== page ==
First, and this kind of thinking is why I love Roberts, we have a huge Constitutional problem: American Presidents have a massive incentive to go to war and keep it going indefinitely whether it's good for the country or not--"national security" means more Presidential power; power hungry Presidents want to go to war, just to have more control at home, and that's obviously what's happening right now. Some Constitutional scholars really need to put their heads together and work this problem out like right now. The Founding Fathers, I'm sure, never envisioned an America with enough military power and economic backing for the creation of endless wars which exist simply to expand executive power, thereby utterly obliterating their carefully crafted balance of power between federal branches. This is a serious defect in the Constitution; it stands to completely undo everything for which this country stands.

Second, the willingness of so many Americans, by accepting continual downgrades of the civil liberties that make our nation unique, to undo everything for which this country stands continues to amaze me. I'm not sure which Founding Father said it, because the quote seems to be attributed to either Benjamin Franklin, Thomas Jefferson, or Patrick Henry, depending on who's doing the quoting, but it's worth repeating again and again: "Any society that would give up a little liberty to gain a little security will deserve neither and lose both." That is, all this domestic spying bullshit is so unAmerican. How the hell can anyone support it?

Finally, go read the statistics article linked in the excerpt above. If the calculations are correct, the NSA "data mining" simply cannot do what Bush claims it does. Personally, I got a bit lost somewhere in all the number crunching, but, overall, it appears to be a compelling argument. Perhaps somebody who's better with math can give the essay a review for me, just to make sure. But, wow, the conclusion about NSA data mining being way more effective at spying on Americans than on terrorists is, indeed, frightening.


Guard to miss border mission deadline

From the AP via Yahoo courtesy of AlterNet

The Bush administration has been unable to muster even half of the 2,500 National Guardsmen it planned to have on the Mexican border by the end of June.

As of Thursday, the next-to-last day of the month, fewer than 1,000 troops were in place, according to military officials in the four border states of Texas, California, New Mexico and Arizona.

President Bush's plan called for all 50 states to send troops. But only 10 states — including the four border states — have signed commitments.

Some state officials have argued that they cannot free up Guardsmen because of flooding in the East, wildfires in the West or the prospect of hurricanes in the South.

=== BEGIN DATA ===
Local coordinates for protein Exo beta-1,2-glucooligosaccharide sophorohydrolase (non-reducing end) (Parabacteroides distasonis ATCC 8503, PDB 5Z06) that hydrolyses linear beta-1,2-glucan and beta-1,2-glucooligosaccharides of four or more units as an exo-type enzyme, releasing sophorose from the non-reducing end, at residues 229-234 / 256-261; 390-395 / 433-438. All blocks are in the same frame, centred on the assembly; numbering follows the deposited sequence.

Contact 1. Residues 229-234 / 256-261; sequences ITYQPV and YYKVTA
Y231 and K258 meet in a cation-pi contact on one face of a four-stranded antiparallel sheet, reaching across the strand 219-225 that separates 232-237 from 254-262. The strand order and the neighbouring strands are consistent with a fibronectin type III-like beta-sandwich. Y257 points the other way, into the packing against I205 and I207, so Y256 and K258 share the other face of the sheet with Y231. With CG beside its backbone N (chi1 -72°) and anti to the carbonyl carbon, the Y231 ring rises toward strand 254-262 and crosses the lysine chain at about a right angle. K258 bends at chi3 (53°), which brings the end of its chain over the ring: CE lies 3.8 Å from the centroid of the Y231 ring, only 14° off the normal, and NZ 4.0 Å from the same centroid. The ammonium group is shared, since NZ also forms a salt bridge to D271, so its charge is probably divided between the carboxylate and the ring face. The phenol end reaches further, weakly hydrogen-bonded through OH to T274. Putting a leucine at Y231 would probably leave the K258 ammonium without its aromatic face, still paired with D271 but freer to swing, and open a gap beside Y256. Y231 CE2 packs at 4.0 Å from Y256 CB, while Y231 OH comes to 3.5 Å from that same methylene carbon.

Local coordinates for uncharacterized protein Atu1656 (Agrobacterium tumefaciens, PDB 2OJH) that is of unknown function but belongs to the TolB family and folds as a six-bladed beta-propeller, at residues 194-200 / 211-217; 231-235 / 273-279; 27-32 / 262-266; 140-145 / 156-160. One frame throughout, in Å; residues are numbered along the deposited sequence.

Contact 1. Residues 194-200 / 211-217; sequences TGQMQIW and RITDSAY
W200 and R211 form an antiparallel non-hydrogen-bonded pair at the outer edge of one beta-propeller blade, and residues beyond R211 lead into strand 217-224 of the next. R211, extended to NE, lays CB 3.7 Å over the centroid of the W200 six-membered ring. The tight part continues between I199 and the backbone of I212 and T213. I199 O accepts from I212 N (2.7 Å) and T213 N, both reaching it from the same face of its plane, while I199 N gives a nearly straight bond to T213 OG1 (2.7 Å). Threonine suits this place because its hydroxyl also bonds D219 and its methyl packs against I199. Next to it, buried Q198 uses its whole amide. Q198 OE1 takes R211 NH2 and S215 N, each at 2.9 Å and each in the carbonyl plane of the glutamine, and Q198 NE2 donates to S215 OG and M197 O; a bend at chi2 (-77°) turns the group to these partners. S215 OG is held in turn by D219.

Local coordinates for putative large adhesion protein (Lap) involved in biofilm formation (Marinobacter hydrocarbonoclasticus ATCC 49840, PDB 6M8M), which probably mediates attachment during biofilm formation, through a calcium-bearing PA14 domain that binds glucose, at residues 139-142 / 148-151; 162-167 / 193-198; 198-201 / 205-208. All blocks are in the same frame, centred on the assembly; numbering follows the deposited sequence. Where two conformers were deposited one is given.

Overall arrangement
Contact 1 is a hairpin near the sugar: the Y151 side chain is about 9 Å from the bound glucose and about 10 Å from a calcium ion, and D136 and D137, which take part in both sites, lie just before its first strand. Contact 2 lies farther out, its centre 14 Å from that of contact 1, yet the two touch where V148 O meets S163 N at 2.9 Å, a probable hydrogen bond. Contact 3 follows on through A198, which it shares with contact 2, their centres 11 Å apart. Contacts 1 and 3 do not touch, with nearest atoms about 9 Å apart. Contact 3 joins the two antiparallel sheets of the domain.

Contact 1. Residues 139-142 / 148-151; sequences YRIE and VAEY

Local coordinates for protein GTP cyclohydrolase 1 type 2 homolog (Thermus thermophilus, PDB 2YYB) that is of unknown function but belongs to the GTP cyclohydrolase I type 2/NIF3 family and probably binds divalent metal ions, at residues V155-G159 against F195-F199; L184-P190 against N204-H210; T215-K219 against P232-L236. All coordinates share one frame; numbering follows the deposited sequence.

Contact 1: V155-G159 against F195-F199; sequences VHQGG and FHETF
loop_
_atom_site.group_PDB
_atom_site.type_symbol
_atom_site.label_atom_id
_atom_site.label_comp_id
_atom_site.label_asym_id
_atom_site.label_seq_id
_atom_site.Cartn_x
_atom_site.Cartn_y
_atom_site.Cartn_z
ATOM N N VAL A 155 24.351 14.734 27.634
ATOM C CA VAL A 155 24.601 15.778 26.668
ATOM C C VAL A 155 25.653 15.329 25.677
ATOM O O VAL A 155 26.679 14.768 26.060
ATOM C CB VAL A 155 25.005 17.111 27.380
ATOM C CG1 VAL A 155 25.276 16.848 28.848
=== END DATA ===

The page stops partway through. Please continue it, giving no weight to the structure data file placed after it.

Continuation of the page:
Click here for the rest.

This was such a stupid idea from the get-go that I strongly doubt Bush was ever serious about it. I mean, why not dramatically increase enforcement budgets and get the right people on the job? I suppose the whole Guard stunt was to show the GOP xenophobes that he supports their point of view and wouldn't tolerate the lag time it would take to get some real border patrol action going. But the thing is that Bush doesn't really support the xenophobes; as a longtime Texas businessman, he's firmly entrenched with the GOP illegal labor exploiters faction--as Molly Ivins once wryly observed when contrasting California attitudes about illegals with attitudes in Texas, "down here we like our Meskins." Yeah, Texan businessmen understand that illegal laborers will put up with brutally low wages and working conditions and never complain about it for fear of deportation, the perfect workers from the capitalist perspective.

So this whole National Guard thing was just a political gesture. Bush, who could easily claim "national security" and federalize the needed troops, simply isn't interested in truly helping out the xenophobes. He never really meant it, which is just fine by me.

Besides, the only effective way of reducing the flow of illegals across the border is to go after the employers. Obviously, Bush is never going to do that.


Wednesday, June 28, 2006

"Where’s the voice of protest? It’s in MTV’s trash can."

From the Progressive:

Even Neil and his team posted it front and center on his blog for the entire week.

What prompted my letter and the outpouring was Young’s comment about why he felt compelled to write his new anti-Bush album, Living with War. “I was waiting for someone to come along, some young singer eighteen-to-twenty-two years old, to write these songs and stand up,” he told the Los Angeles Times. “I waited a long time. Then I decided that maybe the generation that has to do this is still the ’60s generation. We’re still here.”